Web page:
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I was looking through my 9th grade civics textbook on the working of the legislature in India. It showed that there was a Office Memorandum that reserved 27% of seats for socially and educationally backward classes. Why didn’t the government amend the constitution rather than creating an office memorandum? Do different laws have different representations (constitution, memorandums, etc.)?

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  • I believe that an Office Memorandum only serves as an internal "for the record" noting of decisions taken by specific ministries or bureaucracies. They have no legal standing. – Jedi Jul 19 '17 at 15:23
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A memorandum is a short piece of writing designed for communication within an organization. In your context it is a mode of communication between different branches of government. It is also the official proof for a particular message being transferred. In the 27% reservation example it didn't require any amendment as the constitution had already given powers to the government to implement reservations.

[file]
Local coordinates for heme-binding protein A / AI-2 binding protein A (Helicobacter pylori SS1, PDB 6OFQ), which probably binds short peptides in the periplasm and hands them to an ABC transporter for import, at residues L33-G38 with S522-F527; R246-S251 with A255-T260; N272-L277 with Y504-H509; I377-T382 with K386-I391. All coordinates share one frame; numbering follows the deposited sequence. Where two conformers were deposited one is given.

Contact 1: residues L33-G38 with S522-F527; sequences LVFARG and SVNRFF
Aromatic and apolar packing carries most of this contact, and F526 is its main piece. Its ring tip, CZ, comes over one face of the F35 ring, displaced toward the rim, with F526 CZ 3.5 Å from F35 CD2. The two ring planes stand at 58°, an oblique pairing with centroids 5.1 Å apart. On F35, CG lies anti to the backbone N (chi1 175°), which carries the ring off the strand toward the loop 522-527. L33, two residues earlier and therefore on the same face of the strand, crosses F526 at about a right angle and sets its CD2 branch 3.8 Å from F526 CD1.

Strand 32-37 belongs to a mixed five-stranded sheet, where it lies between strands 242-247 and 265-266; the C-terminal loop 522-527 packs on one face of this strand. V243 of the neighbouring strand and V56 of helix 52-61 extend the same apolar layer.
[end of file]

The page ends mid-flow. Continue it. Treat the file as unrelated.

Art 15(5): Empowers Legislatures to provide for reservation for any socially and educationally backward class including SCs and STs in educational institutes including private unaided institute. (Though same has not been provided in private unaided institutes) [Inserted by 93rd amendment, 2005]

Office memorandum is not any representation of a law.

Laws are of many types. A few major ones are :

  • Constitutional law, Like fundamental right etc. (What was already present in the constitution)

  • Statutory law, These are the laws passed by Legislature, using the process that the constitution describes (pass the LS, pass the RS, presidential approval)

  • Common law, which is law made by judges.

  • Administrative law, which is made by executive agencies. The 27% reservation law comes under this.

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